People are happier, more cooperative and productive, and more likely to make positive changes when those in positions of authority do things “with” them rather than “to” them or “for” them.
Because most of us spend a large part of our life in our workplaces, we want them to be pleasant. Unfortunately workplaces are often rife with conflict, both overt and secretive. Restorative practices have the potential to help leaders manage and resolve those conflicts and foster a sense of fairness and trust, not only for our own sake as individuals, but for the sake of the organization as well — to make it more productive.
Restorative leadership provides a theoretical framework as well as practical techniques for building social capital, supervising employees, addressing issues in the workplace and implementing organizational change. Restorative leadership is about effective leadership and the impact that has on an organization.
We help managers to ensure that new staff learn the values of the organization. At the same time restorative leadership provides the means to see that those values are truly practiced and not just preached.
Proactive restorative practices help staff get to know one another, build social capital and function as a team. Supervision techniques help staff key in on their areas of professional development and continue to learn and support one another while on the job.
Responsive restorative practices come into play when things go wrong in the workplace, as they inevitably do. You can learn the tools to address and repair the harm that has been caused in a respectful way that ensures people learn from their mistakes and that the organization becomes stronger through the process.
The following story illustrates “fair process,”* one of many restorative practices, which are based on the premise that managers will have more impact when they do things “with” employees, rather than “to” them or “for” them:
Employee health insurance benefits were rising by double digits, even as much as 33% in a single year, making it impossible for one company to continue offering the same level of benefits to employees. Rather than simply announcing a change of policy, the company decided to engage employees in the decision-making process, then provide an explanation of its decision, and finally give people clear expectations for how the decision would affect them and what they would need to do.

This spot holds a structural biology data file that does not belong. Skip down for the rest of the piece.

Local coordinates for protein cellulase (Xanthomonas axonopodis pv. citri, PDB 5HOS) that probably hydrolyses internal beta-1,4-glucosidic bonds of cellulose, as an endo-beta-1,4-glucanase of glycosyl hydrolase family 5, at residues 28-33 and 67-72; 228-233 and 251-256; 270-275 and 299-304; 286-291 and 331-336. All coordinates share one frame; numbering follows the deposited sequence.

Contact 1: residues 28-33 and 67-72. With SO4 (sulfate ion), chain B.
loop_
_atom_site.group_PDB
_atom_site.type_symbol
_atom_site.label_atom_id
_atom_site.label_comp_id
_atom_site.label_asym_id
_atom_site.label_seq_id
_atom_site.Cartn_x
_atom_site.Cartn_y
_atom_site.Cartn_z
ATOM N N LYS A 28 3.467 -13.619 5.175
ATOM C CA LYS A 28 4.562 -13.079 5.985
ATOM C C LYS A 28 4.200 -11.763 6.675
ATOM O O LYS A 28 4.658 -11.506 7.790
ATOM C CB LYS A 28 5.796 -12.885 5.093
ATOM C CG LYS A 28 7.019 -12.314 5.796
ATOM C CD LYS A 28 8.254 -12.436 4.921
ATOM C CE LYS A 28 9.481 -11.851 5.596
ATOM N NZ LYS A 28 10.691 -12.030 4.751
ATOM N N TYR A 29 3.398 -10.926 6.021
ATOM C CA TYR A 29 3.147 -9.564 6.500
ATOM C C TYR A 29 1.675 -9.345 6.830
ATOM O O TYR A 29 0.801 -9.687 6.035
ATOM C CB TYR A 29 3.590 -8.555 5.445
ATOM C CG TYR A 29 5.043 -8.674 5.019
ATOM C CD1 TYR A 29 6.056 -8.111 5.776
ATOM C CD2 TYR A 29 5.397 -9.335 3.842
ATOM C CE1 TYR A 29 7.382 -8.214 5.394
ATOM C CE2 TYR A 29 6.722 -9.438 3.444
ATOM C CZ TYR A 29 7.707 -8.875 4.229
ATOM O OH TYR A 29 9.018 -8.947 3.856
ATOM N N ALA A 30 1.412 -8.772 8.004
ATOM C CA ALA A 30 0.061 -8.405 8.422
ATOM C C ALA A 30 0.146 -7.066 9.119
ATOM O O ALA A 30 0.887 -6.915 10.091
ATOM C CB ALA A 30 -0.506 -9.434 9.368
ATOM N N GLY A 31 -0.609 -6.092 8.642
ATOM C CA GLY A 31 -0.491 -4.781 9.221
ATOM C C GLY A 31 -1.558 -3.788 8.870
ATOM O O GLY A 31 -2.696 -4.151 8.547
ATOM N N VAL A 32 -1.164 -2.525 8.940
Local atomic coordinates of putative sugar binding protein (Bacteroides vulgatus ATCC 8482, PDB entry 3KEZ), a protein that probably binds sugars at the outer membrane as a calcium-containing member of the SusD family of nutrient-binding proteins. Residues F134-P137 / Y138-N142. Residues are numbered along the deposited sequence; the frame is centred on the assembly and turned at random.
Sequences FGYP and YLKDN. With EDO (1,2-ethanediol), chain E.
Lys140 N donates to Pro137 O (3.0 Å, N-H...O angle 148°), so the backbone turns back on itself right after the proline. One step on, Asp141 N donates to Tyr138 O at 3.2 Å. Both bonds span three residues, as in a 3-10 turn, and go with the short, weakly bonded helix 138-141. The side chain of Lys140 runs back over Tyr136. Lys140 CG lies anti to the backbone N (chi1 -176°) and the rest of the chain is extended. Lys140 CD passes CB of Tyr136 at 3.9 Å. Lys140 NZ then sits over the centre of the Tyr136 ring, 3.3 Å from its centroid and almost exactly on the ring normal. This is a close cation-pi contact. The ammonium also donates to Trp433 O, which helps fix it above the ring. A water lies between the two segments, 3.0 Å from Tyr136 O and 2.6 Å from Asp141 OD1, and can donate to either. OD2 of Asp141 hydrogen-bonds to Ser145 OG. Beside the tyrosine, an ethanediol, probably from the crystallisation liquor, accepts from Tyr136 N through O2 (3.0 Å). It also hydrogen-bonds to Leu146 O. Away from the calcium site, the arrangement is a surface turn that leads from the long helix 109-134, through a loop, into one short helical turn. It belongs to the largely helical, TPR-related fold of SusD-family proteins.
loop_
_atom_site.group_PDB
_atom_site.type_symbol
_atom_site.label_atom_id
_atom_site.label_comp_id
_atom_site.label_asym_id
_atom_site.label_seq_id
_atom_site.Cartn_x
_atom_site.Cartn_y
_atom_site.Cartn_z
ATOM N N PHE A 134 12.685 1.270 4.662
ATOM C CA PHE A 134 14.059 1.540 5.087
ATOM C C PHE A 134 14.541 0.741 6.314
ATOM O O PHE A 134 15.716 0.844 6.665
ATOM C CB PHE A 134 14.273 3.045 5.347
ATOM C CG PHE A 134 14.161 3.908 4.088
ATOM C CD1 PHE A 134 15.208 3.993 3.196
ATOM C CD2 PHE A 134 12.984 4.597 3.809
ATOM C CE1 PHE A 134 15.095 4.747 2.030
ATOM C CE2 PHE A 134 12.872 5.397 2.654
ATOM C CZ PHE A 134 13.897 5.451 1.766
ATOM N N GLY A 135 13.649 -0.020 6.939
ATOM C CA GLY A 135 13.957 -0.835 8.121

Employee Engagement in Decision-Making
When managers at the company received their annual notice of rate and plan changes from their insurance carrier, they decided to send an email to every employee to alert them of the problem the company was facing and what they saw as the options available to them. Managers solicited input from employees through meetings, one-on-one phone calls, emails and surveys to get a sense of what people’s concerns and preferences were. Some people preferred plans with lower co-pays; others wanted better prescription drug coverage. Managers tried to get a good idea of what choices would best serve the most people. This process preceded the open enrollment period, and the company’s decision would ultimately affect open enrollment options.
Explanation of Decisions
After examining feedback from all employees, the vice president made a decision about what plans would best provide basic insurance as a full benefit for each employee. The company decided to switch insurance companies and drastically reduce the payout they had formerly given to people who chose to purchase insurance elsewhere. This was a hard decision, but it brought the company into conformity with other similar companies, helped maintain a lower cost, and it also allowed the company to maintain a 100% basic health benefit for employees, with no additional out of pocket expense.
All of this was explained to the employees, who had been informed from the beginning of the process about the variables the company had to juggle. The vice president knew not everyone would be happy, and acknowledged this. The hope, however, was that the explanation would allay the otherwise bad feelings people might have if they felt the decision was arbitrary, or if they didn’t really understand the process administrators went through to arrive at their decision.